Double-Skin Façade System: Materials, Advantages & Examples

Instructor: Ela Poursani

Ela has taught college Architecture, Interior Design, and Culinary Design and has a doctorate degree in architecture.

Double-Skin Facade system is a sustainable design solution. In this lesson, you will learn about the materials used in this system, its advantages, and some examples.

Double-Skin Facade

How do you stay warm in winter? You wear layers of clothing to insulate your body, right? If it's summer, you ventilate your face with a hand fan. Architects use the same tactics to keep buildings warm or cool; a building's exterior wall is like the skin of human body.

The exterior wall is the barrier between the outside and inside of a building, which is called a façade. A ''passive façade'' deals with the heating or cooling issues naturally. An ''active façade'', like in the Kraanspoor Building, actively influences the indoor climate by integrating mechanical or digital devices and systems.

Kraanspoor by OTH-Architects (left) and ING House by MVSA-Architects (right) in Amsterdam
DSF in Amsterdam

The double-skin façade, or DSF, is an envelope construction composed of two transparent ''skins'' that are separated by an air corridor. The DSF is a form of active façade, because it employs equipment, like fans or solar/thermal sensors. It also integrates passive design strategies, such as natural ventilation, daylighting, and solar energy. The DSF is a hybrid of these two as it uses some mechanical energy in addition to the natural and renewable energy resources, like in the ING House.

DSF System & Materials

The DSF is a system. A DSF system can be created over an entire façade or just a portion of it. It is applicable to all kinds of buildings, including reconstruction and renovation projects. It can be installed to any existing building with minimal adjustments.

The DSF system consists of three components: an exterior wall, a ventilated cavity, and an interior wall. The exterior wall provides protection against the weather. It is usually a single layer of heat-strengthened safety glass or laminated safety glass, like in the Aurora Place in Sydney. For more transparency, high-reflective flint glass can be used, too. Architects sometimes prefer spectrally-selective glazing as it admits daylight but prevents the transmission of solar heat.

Aurora Place by Renzo Piano (left) and Business Promotion Centre by Norman Foster (right)
DSF system

The interior wall of the DSF system is a thermal-insulating single or double pane glass. Here, low-emittance coatings can be used to reduce radiative heat gain. This layer may have operable casement or hopper windows, or even sliding glass doors.

The cavity is an undivided or divided buffer space. It ranges from five to 50 inches in width. The Loyola Information Commons in Chicago, for example, has a three feet cavity space. Some DSF cavities have metal floors or grilles at each level, which allows access for maintenance, cleaning, or even fire escape.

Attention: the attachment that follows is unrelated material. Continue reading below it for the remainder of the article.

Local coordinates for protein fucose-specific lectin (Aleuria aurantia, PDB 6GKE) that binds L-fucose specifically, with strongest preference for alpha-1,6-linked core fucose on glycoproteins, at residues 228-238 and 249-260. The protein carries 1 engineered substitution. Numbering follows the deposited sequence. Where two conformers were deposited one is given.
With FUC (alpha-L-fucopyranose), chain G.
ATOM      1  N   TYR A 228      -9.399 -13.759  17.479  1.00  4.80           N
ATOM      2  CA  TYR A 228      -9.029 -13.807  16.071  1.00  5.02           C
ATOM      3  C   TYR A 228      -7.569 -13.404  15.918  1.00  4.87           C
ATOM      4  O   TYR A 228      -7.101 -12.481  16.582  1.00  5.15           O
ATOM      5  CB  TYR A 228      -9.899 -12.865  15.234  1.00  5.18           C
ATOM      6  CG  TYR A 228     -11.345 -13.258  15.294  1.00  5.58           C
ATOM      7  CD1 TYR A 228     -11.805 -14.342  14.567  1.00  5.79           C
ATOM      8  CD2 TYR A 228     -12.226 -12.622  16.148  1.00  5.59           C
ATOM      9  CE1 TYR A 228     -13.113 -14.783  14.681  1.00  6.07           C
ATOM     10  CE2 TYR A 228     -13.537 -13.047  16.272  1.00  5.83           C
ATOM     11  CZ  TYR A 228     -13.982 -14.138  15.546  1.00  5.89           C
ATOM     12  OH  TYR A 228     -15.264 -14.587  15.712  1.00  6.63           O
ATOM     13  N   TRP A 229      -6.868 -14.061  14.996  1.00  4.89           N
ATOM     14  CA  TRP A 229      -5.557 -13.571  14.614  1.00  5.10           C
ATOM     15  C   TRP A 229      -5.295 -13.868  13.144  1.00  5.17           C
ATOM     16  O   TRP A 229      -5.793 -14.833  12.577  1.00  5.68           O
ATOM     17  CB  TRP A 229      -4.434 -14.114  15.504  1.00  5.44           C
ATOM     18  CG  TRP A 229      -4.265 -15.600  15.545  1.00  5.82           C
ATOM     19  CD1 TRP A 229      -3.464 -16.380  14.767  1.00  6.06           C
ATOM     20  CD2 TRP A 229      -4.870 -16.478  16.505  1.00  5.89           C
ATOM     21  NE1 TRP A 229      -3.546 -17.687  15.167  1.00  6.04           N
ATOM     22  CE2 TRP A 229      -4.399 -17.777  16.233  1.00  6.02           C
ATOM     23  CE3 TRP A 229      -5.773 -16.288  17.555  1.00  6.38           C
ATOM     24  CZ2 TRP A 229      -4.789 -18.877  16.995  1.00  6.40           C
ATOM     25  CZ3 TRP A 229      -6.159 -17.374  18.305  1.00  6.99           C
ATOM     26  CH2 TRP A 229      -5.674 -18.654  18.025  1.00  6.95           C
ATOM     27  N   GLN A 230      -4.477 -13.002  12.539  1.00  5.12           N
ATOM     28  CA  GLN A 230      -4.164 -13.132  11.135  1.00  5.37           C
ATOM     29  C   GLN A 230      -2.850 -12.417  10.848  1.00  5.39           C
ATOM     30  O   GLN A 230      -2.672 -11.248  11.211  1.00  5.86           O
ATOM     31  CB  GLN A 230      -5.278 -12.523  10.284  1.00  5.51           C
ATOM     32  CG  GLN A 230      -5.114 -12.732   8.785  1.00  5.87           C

The cavity insulates the building against wind, sound, and temperature. It pulls in outside air and uses it for the controlled ventilation of interior spaces. The ventilation of the cavity can be natural (like in the Sendai Mediatheque), mechanical, fan-assisted, or automated by the computer system.

Sendai Mediatheque by Toyo Ito (top) and Cambridge Public Library by Van Brunt & Howe (bottom)
DSF & the cavity

This intermediate space is used for solar protection, too. Shading devices, such as blinds, roller shades, louvre systems, motorized openings, or fans, are placed in the cavity. These devices provide a complete screening or a 'cut-off,' which means it allows diffused daylight.

All kinds of materials are used for shading systems from wood to stone. The louvres are usually made of glass. They can also be perforated sheets, like in the Cambridge Public Library, aluminum profiles, or fabric covering. These devices can be manually or automatically controlled.

Advantages of DSFs

Increased Energy Efficiency

The DSF system is a sustainable design solution with many advantages. One of its main advantages is increasing the energy efficiency of buildings. In winter, the DSF uses solar rays to preheat the air in the cavity, like in the Biomedical-Science Research Building in Michigan. The thermal insulation reduces heating demand, which is particularly beneficial for cold climates.

Debis Tower by Renzo Piano (left) and Biomedical-Science Research Building by Polshek-Partnership (right)
DSF & energy efficiency

In summer, the DSF controls solar heat by protecting the building from excessive sun. Shading devices prevent sunlight from reaching the interior wall. The DSF is also beneficial as a passive night-time cooling system. Night-time cooling increases energy efficiency by reducing the operation of a building's Heating, Ventilation and Air Conditioning (HVAC) system. We see this in the Debis Tower in Berlin.

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